Al-Qaeda is no longer a monolithic organisation; it has converted itself into a global franchise. Its cadres have been relocated, and there is currently only a small al-Qaeda presence in Afghanistan.
The Western claim that its leadership is hiding in parts of Pakistan is ridiculous and meant only to pressurise Pakistan into “doing more”.
Most al-Qaeda field operatives have moved out and found new battlegrounds in the Middle East and Africa as they have succeeded in bleeding and debilitating the American might in the Afghan theatre of war.
Possible way out
|‘Much of the Afghan population await the Taliban’s return to power’ [AFP]|
Obama has, at least, opened the door for negotiations by announcing a timeline for the commencement of troop withdrawal from Afghanistan. Nevertheless, other parties who are affected by the Afghan conflict need to rally to find a solution before time runs out.
The Organization of Islamic Conference (OIC) could be an effective forum if it were to close ranks and not be content only with taking the cue from America.
An independent OIC stance will open a vista of possibilities if its efforts were to be combined with a powerful delegation of ulama (religious scholars) from Muslim countries. Pakistan, Saudi Arabia and Iran will have to take the lead role in this regard.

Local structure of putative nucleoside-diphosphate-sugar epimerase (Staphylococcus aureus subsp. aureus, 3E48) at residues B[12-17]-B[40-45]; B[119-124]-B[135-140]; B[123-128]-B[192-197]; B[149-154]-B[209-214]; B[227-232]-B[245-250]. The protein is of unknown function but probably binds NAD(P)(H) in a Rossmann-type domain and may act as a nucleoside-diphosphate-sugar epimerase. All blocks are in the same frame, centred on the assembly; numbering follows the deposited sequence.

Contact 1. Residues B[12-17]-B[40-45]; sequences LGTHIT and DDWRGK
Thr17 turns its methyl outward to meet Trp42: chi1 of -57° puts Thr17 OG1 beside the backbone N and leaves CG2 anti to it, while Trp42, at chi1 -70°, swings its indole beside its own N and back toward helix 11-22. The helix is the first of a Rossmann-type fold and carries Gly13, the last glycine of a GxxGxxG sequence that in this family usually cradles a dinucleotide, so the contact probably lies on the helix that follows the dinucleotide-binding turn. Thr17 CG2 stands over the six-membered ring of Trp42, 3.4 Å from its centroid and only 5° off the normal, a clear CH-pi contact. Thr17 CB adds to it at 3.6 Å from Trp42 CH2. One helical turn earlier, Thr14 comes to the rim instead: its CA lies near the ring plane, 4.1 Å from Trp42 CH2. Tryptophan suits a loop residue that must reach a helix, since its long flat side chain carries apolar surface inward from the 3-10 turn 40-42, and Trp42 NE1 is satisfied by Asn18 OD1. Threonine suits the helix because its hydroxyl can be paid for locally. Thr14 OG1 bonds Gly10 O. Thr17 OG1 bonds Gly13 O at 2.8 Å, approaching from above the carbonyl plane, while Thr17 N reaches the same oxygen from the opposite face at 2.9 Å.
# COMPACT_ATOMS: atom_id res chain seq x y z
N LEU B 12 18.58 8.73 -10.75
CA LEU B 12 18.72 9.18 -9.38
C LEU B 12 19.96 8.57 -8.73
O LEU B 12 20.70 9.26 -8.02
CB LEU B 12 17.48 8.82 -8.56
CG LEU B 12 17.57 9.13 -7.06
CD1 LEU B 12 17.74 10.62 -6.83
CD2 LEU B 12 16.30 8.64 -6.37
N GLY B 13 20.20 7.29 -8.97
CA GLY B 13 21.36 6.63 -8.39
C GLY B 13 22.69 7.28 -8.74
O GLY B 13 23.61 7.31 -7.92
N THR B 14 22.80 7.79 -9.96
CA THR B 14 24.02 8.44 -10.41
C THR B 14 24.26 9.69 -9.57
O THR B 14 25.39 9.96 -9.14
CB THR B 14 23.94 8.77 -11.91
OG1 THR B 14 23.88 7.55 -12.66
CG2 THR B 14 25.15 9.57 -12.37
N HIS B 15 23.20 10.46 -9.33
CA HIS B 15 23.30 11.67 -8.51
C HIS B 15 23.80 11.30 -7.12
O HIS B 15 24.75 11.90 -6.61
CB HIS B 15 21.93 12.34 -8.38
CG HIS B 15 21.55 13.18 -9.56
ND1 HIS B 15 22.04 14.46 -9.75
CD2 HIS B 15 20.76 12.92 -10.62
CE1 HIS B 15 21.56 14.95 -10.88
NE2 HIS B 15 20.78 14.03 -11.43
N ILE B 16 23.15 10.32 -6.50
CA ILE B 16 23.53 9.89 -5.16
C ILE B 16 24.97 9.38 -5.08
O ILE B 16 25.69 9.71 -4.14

A visible paradigm shift in US policy would be a basic prerequisite for initiation of any meaningful dialogue to resolve this conflict. Once a change of heart becomes evident and the US demonstrates irreversible movement towards allowing Afghans to control their own destiny, other matters will fall into place rather quickly. But if ambivalence continues to show in the US’ stance, the Afghan imbroglio could stretch out for years to come. Some of the imperatives that must be addressed to proceed with the beginning of meaningful dialogue in Afghanistan are:
- A US declaration of the final date of evacuation from Afghanistan;
- The removal of the “terrorist” label from the Afghan resistance movement; and
- The unconditional release of all Afghan prisoners inside and outside the country.
While searching for a solution, the following points must be kept in mind:
- Afghanistan is an ideological conflict, and any attempt to find a diversionary approach will not succeed;
- A coalition government brokered by outside forces will have a short lifespan;
- An imposed solution will be counter-productive – just as the Bonn dispensation turned out to be a disaster. The solution must be a purely Afghan solution arrived at on Afghan soil;
- Any effort to find accommodation for marginal interests or to create an American proxy will fail to achieve results; and
- Finally, it must be remembered that Afghans are a fiercely independent people, and they will never compromise on their freedom, faith and honour. But if a settlement takes place on fair and equitable terms, they can easily be assimilated into the global community. They are capable of progressing and developing rather quickly if left to their own devices.
Muhammad Abdullah Gul is a researcher whose work focuses on South Asia.
This article was first published by the Al Jazeera Centre for Studies.